Himanshu Sharma’s dialogues are gems. They go straight to the heart and strike a chord. If the witty dialogues evoke laughter, the weighty ones prompt the audience to clap. In fact, there are a number of clapworthy scenes as well as dialogues.
- Madhavan does a splendid job. Any actor could’ve easily gone overboard in the role, which would have reduced the impact of his performance, but R. Madhavan steers completely clear of overacting. As he has minimum dialogues to mouth, he has very intelligently used his body language, facial expressions and eyes to convey his feelings and his predicament and state of mind. Kangana Ranaut delivers yet another rivetting and award-winning performance, this time in a double role. So sensational is her acting that it is difficult or almost impossible to conclusively decide whether she is better as Tanu or Kusum. She gets into the skin of both the characters so effortlessly that it is difficult to imagine any other actress doing so as beautifully as her. With this film, Kangana proves that there is none quite as good as her. The Haryanvi language spoken by Kangana for Kusum’s character is lovely and is yet another plus point. If Kangana is endearing in light scenes, she is superb in emotional and dramatic ones too. Her dance in the ‘Banno’ song is memorable. The costumes worn by her as Tanu (designed by Reza Shariffi) are colourful and striking. Jimmy Shergill underplays marvellously as Raja Awasthi. He is very cute. Deepak Dobriyal deserves the highest praise for his endearing and entertaining performance as Pappi. He evokes laughter every time he comes on the screen and his sense of timing is outstanding. Swara Bhaskar shines as Payal. Although she gets limited scope, she leaves an indelible mark in people’s minds whenever she speaks. Eijaz Khan, as Payal’s Sardar-husband, provides good support. Mohd. Zeeshan Ayub makes his presence felt just too beautifully in the role of Tanu’s lawyer. Rajendra Gupta is excellent as Tanu’s father. As Tanu’s mother, Navni Parihar is very good. K.K. Raina makes his mark as Manu’s father. Dipti Misra is also lovely in the role of Manu’s mother. Rajesh Sharma is just too good as Kusum’s brother. Rahul Shanklya (as Kusum’s brother who lives in Haryana), Deepak (as Aakash Dahiya in a special appearance), Guneet Kaur (as Komal whom Pappi loves), Manu Rishi (as lawyer Fazal) and the others lend able support.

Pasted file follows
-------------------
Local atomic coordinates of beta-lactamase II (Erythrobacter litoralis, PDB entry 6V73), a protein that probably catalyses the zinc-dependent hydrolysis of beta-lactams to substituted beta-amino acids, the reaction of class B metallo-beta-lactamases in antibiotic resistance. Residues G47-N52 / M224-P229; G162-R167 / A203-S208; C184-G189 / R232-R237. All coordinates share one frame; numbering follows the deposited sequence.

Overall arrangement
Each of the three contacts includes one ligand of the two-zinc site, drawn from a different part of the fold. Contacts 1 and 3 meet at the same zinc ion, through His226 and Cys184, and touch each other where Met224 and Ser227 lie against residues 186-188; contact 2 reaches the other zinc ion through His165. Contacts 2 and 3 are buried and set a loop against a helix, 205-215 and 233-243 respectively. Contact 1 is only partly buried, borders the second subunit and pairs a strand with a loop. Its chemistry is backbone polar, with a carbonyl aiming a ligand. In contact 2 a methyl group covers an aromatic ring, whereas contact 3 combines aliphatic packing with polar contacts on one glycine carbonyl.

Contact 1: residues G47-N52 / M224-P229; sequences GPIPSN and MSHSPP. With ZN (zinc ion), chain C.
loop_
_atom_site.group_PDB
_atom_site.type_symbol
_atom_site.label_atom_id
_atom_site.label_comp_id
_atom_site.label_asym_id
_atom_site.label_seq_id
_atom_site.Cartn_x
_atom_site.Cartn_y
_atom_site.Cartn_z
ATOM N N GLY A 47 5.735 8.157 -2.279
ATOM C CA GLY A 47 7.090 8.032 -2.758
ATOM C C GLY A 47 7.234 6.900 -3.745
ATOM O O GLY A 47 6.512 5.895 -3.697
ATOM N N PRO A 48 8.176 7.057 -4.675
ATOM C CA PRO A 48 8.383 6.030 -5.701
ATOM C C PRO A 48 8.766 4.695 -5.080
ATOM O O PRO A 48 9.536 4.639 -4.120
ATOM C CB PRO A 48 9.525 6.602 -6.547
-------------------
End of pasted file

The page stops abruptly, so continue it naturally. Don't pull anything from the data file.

Aanand L. Rai’s direction is superb. For one, his narrative style is simple and he caters to every class of audience. Secondly, he doesn’t let boredom creep in for even a minute. Thirdly, he has recreated the atmosphere of a family drama splendidly. Fourthly, the recreation of the various cities/towns/villages is first-rate. Fifthly, his narration is honest to the core. And sixthly, he has extracted great and noteworthy performances from out of his cast members. Music (Krsna, Tanishk-Vayu and Surj-RDB) is good but could’ve been better. Of course, the ‘Banno’ song (by Tanishk-Vayu) is a hit number. Lyrics (by Raj Shekhar, Vayu and Surj-RDB) are very meaningful. Song picturisations (by Bosco-Caesar and Saroj Khan) are good; the choreography of ‘Banno’ song is remarkable. Krsna’s background music deserves distinction marks. Chirantan Das’ cinematography is terrific. Javed-Eijaz’s action scenes are beautifully choreographed. Wasiq Khan deserves kudos for his production designing. Hemal Kothari’s editing is razor-sharp and the results are praiseworthy.
On the whole, Tanu Weds Manu Returns is a sureshot super-hit film. It has entertainment for all sections of the audience and for all age groups. It also has tremendous repeat value. Ladies and youngsters, especially, will adore the film.